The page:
Akua Asa-Awuku Named Clark School Associate Dean for Diversity and Equity

ChBE Prof Akua Asa-Awuku

Akua Asa-Awuku – a professor in the University of Maryland (UMD) Department of Chemical and Biomolecular Engineering (CHBE) and associate chair for the department’s strategic initiatives – has been appointed the A. James Clark School of Engineering Associate Dean for Diversity and Inclusion by Dean Samuel Graham, Jr.

“For all members of the Clark School, I want to strengthen diversity, equity and inclusion as foundational characteristics of our program,” said Graham. “It will impact who we are as a school, ensure that we create the environment where we can all thrive, and enhance the impact of our work from education to research. I am excited Professor Asa-Awuku will join the Clark School’s leadership team and help towards this goal.”

Asa-Awuku is the president of the American Associate for Aerosol Research (AAAR) and has been honored by the Audubon Naturalist Society – alongside her UMD Colleagues Profs. Candice Duncan and Ebony Terrell Shockley – for working to diversify the geosciences, a field where just five percent of the degree holders are women of color. The trio established the PEARLS (Providing Educational Access to Research & Learning in geoscienceS) program: an NSF-funded initiative that aims to recruit students from non-traditional backgrounds.

Asa-Awuku received her Ph.D. in Chemical Engineering from the Georgia Institute of Technology in 2008; her M.S. in Chemical Engineering from Georgia Tech in 2006, and her B.S. in Chemical Engineering from MIT in 2003. Her primary research interest is understanding and predicting aerosol sources and interactions with water, although her research also explores the water-uptake of complex particles as it pertains to aerosol hygroscopicity, cloud condensation nuclei activation and droplet growth. A recipient of the National Science Foundation (NSF) CAREER Award and EPA-STAR Grants, she has also served as a Camille and Henry Dreyfus Postdoctoral Fellow at the Center for Atmospheric Particle Studies and Chemical Engineering Department at Carnegie Mellon University in 2008.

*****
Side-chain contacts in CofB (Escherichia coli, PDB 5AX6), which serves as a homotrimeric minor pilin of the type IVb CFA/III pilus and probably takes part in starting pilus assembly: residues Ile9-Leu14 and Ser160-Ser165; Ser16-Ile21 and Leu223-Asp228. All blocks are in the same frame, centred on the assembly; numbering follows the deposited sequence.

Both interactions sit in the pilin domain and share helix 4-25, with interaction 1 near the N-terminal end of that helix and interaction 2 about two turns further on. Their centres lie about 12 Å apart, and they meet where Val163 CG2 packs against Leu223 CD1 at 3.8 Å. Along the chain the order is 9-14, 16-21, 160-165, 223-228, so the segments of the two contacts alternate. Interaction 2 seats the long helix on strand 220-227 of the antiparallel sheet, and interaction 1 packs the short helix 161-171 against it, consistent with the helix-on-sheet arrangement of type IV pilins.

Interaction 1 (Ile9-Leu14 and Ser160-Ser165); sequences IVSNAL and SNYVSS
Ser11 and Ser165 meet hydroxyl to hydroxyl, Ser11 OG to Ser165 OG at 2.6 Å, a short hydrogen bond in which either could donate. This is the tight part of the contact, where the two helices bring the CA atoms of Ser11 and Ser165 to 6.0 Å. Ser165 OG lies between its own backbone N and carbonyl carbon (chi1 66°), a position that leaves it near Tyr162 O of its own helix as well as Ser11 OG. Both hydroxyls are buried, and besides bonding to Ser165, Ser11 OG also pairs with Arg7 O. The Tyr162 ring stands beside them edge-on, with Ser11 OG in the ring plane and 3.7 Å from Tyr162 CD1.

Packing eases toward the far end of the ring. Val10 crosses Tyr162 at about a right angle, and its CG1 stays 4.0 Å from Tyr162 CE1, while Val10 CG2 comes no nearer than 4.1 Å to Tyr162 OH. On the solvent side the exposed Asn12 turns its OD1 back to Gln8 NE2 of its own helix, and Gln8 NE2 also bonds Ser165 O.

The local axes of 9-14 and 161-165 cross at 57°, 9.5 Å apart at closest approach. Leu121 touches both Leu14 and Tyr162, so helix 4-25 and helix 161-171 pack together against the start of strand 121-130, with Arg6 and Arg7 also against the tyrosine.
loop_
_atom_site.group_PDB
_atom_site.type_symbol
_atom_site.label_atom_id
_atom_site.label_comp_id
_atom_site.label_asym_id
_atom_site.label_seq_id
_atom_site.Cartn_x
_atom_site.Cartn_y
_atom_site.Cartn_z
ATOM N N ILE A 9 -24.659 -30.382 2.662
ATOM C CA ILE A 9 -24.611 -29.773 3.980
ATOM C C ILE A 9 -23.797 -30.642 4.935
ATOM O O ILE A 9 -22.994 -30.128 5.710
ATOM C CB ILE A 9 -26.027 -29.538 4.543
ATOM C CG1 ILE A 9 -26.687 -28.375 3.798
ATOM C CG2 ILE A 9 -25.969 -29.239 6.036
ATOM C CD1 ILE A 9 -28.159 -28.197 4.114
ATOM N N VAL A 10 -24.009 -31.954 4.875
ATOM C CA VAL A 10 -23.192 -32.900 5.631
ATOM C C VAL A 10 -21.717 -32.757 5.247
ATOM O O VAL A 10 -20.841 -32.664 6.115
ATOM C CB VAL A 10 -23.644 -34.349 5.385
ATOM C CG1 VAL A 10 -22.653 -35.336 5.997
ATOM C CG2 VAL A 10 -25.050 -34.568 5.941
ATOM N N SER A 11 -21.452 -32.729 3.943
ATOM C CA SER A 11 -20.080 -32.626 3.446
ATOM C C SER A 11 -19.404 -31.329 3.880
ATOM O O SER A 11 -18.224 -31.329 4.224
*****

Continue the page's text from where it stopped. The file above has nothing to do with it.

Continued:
“I am honored and excited by this appointment,” said Asa-Awuku. “I look forward to contributing to the mission of the Clark School to increase diversity, champion equity, and to encourage an atmosphere of compassion, tolerance and dignity.” 

Asa-Awuku’s appointment is effective immediately.

Published April 14, 2022